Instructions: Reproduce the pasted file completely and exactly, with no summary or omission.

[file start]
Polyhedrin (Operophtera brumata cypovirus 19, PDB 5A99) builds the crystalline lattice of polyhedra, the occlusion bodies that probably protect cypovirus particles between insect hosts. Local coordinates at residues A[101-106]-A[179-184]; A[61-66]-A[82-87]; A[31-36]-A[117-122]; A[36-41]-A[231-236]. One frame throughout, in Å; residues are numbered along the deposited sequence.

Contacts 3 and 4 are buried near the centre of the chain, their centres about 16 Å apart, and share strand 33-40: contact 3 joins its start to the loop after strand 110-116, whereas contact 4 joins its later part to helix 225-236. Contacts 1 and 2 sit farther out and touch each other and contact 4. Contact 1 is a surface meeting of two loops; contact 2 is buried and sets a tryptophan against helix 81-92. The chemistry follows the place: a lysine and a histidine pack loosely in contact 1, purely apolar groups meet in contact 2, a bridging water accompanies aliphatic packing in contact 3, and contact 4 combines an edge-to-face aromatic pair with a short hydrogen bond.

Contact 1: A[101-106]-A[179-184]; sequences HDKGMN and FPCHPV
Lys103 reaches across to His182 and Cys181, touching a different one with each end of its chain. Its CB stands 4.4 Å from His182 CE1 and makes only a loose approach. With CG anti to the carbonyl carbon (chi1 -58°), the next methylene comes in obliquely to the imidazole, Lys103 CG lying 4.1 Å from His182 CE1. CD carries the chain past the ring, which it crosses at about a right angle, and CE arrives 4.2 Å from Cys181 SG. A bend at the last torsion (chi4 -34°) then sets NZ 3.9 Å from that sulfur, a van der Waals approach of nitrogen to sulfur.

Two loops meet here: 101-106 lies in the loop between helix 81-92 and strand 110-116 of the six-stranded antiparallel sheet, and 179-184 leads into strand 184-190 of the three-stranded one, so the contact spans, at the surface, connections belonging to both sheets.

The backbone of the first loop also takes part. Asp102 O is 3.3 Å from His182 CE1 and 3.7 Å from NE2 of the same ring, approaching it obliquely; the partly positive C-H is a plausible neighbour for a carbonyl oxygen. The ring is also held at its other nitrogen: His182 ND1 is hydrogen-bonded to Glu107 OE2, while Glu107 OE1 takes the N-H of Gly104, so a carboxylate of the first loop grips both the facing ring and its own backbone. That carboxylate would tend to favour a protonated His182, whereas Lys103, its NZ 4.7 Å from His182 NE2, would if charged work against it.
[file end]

Polyhedrin (Operophtera brumata cypovirus 19, PDB 5A99) builds the crystalline lattice of polyhedra, the occlusion bodies that probably protect cypovirus particles between insect hosts. Local coordinates at residues A[101-106]-A[179-184]; A[61-66]-A[82-87]; A[31-36]-A[117-122]; A[36-41]-A[231-236]. One frame throughout, in Å; residues are numbered along the deposited sequence.

Contacts 3 and 4 are buried near the centre of the chain, their centres about 16 Å apart, and share strand 33-40: contact 3 joins its start to the loop after strand 110-116, whereas contact 4 joins its later part to helix 225-236. Contacts 1 and 2 sit farther out and touch each other and contact 4. Contact 1 is a surface meeting of two loops; contact 2 is buried and sets a tryptophan against helix 81-92. The chemistry follows the place: a lysine and a histidine pack loosely in contact 1, purely apolar groups meet in contact 2, a bridging water accompanies aliphatic packing in contact 3, and contact 4 combines an edge-to-face aromatic pair with a short hydrogen bond.

Contact 1: A[101-106]-A[179-184]; sequences HDKGMN and FPCHPV
Lys103 reaches across to His182 and Cys181, touching a different one with each end of its chain. Its CB stands 4.4 Å from His182 CE1 and makes only a loose approach. With CG anti to the carbonyl carbon (chi1 -58°), the next methylene comes in obliquely to the imidazole, Lys103 CG lying 4.1 Å from His182 CE1. CD carries the chain past the ring, which it crosses at about a right angle, and CE arrives 4.2 Å from Cys181 SG. A bend at the last torsion (chi4 -34°) then sets NZ 3.9 Å from that sulfur, a van der Waals approach of nitrogen to sulfur.

Two loops meet here: 101-106 lies in the loop between helix 81-92 and strand 110-116 of the six-stranded antiparallel sheet, and 179-184 leads into strand 184-190 of the three-stranded one, so the contact spans, at the surface, connections belonging to both sheets.

The backbone of the first loop also takes part. Asp102 O is 3.3 Å from His182 CE1 and 3.7 Å from NE2 of the same ring, approaching it obliquely; the partly positive C-H is a plausible neighbour for a carbonyl oxygen. The ring is also held at its other nitrogen: His182 ND1 is hydrogen-bonded to Glu107 OE2, while Glu107 OE1 takes the N-H of Gly104, so a carboxylate of the first loop grips both the facing ring and its own backbone. That carboxylate would tend to favour a protonated His182, whereas Lys103, its NZ 4.7 Å from His182 NE2, would if charged work against it.